Herb Roasted Turkey: How to Make Turkey that is Moist, Tender and Juicy (Not Dry!)

by Marge Perry on November 21, 2011

Roasting a turkey is easy and uncomplicated. But because so many people swear by so many methods as “the one and only method to ensure absolute turkey perfection”, our heads get spun around. Brine! Fry! Tent! High temperature/low temperature/reduce temperature halfway through cooking… the list goes on and on.

Let’s keep it simple. If you want to brine and you like the result, go for it. I think it is a big complicated mess that results in moist but mealy meat. But lots of people disagree, and what matters is if you like the result. (Unless you are cooking for me. Then I presume you care what I think, since you’ve gone to the effort to have me over to dinner. Thank you. But I’ll be so pleased to be at your house I might not care so much about the texture of your turkey).

Then there’s frying. A few years ago I went to the Greystone campus of Culinary Institute of America in Napa Valley and we fried turkeys in peanut oil. The good news is I learned all about the health and culinary benefits of peanut oil. But I also that learned deep-frying turkey is also a big, complicated– and dangerous– mess that results in meat that pretty much tastes like it was roasted. So where does sliding that big slippery bird into a vat  of hot oil get you?

Let’s agree, then,  to roast. It’s a simple matter really: season the exterior, stick it in a roasting pan and cook until it hits 175 degrees. Take it out and let it rest for nearly half an hour, then slice and serve. Here are just a few questions that might occur to you along the way.

To Rack or Not to Rack? Whether you roast the turkey on a rack or directly in the pan depends on the height  of your roasting pan. High sides (three or more inches) may inhibit the lower parts of the bird from browning well; in that case a rack lifts her up and allows heat to get directly to all but her underside.

If you do use a rack, coat it with cooking spray.  Yes, partly because racks are such a nuisance to wash– but more importantly, you don’t want the precious skin to stick and potentially tear when you transfer the turkey to the carving board.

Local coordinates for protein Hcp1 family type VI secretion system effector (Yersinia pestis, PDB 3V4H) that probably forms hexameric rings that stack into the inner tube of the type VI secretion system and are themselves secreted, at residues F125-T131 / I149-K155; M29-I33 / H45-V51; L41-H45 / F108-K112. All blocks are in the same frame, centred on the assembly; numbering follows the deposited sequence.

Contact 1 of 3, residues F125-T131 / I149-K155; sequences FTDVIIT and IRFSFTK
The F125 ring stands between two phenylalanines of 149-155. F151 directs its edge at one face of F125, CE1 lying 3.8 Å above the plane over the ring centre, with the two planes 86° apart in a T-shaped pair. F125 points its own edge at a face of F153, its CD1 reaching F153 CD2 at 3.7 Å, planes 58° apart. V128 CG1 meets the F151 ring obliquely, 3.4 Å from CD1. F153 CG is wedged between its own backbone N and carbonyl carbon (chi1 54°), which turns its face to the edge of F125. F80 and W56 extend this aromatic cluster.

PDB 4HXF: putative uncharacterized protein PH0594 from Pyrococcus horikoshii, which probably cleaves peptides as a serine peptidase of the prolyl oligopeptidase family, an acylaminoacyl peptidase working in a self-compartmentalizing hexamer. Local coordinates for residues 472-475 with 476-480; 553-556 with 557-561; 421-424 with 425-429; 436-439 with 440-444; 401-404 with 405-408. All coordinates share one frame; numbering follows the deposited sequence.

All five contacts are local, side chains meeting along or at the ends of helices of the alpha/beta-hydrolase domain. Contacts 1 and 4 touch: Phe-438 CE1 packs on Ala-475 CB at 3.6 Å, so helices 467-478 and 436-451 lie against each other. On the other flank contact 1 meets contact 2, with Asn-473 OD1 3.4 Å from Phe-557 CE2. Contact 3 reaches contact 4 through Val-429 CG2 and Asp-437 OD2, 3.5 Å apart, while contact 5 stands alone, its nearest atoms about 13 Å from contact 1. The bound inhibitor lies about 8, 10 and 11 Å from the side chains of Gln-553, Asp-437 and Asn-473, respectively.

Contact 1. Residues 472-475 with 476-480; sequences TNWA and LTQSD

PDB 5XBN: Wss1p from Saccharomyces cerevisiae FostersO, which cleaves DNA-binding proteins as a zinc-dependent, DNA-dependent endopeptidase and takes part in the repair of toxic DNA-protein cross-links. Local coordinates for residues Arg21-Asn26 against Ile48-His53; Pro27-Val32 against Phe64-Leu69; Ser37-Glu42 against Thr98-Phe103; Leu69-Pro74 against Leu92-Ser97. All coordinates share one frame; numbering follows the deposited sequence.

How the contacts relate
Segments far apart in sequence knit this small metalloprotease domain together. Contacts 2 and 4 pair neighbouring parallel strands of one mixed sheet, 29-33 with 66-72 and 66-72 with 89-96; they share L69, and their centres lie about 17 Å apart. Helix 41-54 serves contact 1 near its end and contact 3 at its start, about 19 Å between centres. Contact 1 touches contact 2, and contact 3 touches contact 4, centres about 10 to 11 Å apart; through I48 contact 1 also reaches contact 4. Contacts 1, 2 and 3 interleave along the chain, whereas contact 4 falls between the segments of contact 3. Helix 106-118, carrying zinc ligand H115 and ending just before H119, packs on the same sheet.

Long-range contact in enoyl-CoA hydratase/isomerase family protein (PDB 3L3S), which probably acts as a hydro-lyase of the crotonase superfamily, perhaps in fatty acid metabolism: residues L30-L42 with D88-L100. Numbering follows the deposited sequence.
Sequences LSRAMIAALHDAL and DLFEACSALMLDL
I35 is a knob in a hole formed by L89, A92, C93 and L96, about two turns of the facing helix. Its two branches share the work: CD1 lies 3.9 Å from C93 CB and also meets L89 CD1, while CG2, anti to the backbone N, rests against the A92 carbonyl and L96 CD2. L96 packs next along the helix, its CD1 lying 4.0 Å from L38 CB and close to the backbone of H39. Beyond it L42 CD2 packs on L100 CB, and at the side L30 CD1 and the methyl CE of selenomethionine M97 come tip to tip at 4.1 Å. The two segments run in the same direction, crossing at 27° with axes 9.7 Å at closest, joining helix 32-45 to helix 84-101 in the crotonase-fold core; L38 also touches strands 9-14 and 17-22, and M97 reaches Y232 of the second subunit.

To Stuff or Not to Stuff? Some folks swear by the flavor of the stuffing when cooked in the bird. To get the same flavor, when you take the turkey out of the oven drizzle some of those great pan juices over the stuffing in a baking dish. Heat the stuffing while the turkey rests and gets carved, and by then the juices have baked into the stuffing. Baking stuffing separately is safer, allows the bird to cook faster, and makes controlling the consistency of your stuffing a whole lot easier. (If it seems dry, you can add broth or butter, and if it is too wet, uncover and bake until it dries out. You certainly can’t do either if the stuffing is in the bird.)

You  need to tie the turkey either way. Just run a piece of twine around the narrowest part of the drumstick– the part that looks like “ankles” in a figure 8 pattern and knot it. Then take the pointy part of the wings and tuck them down so they don’t stick up and get burned. (This also prevents them from flopping down as the bird roasts. It just doesn’t look as nice when the wings are splayed out to the side).

To Baste or Not To Baste? I think we turkey-cookers need to baste. After all, we think about and smell the turkey for those many hours it cooks, and we want to feel involved. The truth is, frequent basting doesn’t accomplish much, other than lowering your oven temperature every time you open the door. Basting is not the key to moist meat. (I’m getting to that), because basting is only skin deep. The constant opening and closing of the oven door can cause your oven temperature to lower– which means the turkey has to roast even longer. I baste about every 45 minutes or so– but even as I am doing it, I know it is for my sake and not the turkey’s.

Basting really does matter, however, about a half hour before you take the turkey out of the oven. That’s when the pan juices help the skin crisp and turn a gorgeous mahogany brown.

What is the key to moist, juicy turkey?

Cooking the bird to the right temperature. When the thigh hits 175 degrees, take the turkey out of the oven and let it rest about 30 minutes. Resting is key: if you try to carve the bird too soon, the juices will flow onto your board, where they won’t do your mouth or stomach one bit of good.

How do I put the thermometer in my turkey?
Here are a couple of views of where to insert the thermometer to take the turkey’s temperature.

Positioning the thermometer in the turkey thigh (View #1)

Positioning the thermometer in the turkey thigh (View #2)

Tomorrow I will post a photo-illustrated guide to How to Carve a Turkey. And here is my very simple, no-fail recipe for making a perfect moist, juicy, tender roast turkey. If you have any questions, just send them in on the comments below and I will get back to you very quickly.

Of course you need gravy with that turkey– so reserve all the pan juices and check your mailbox later today for my simple, lump-proof Sherried Gravy recipe.

And tomorrow, I’ll email you a photographic illustration of How to Carve Your Turkey.

Now go fill your belly with vittles and your heart with the warmth of your gathering!

For more Thanksgiving recipes and a guide to planning, click here.

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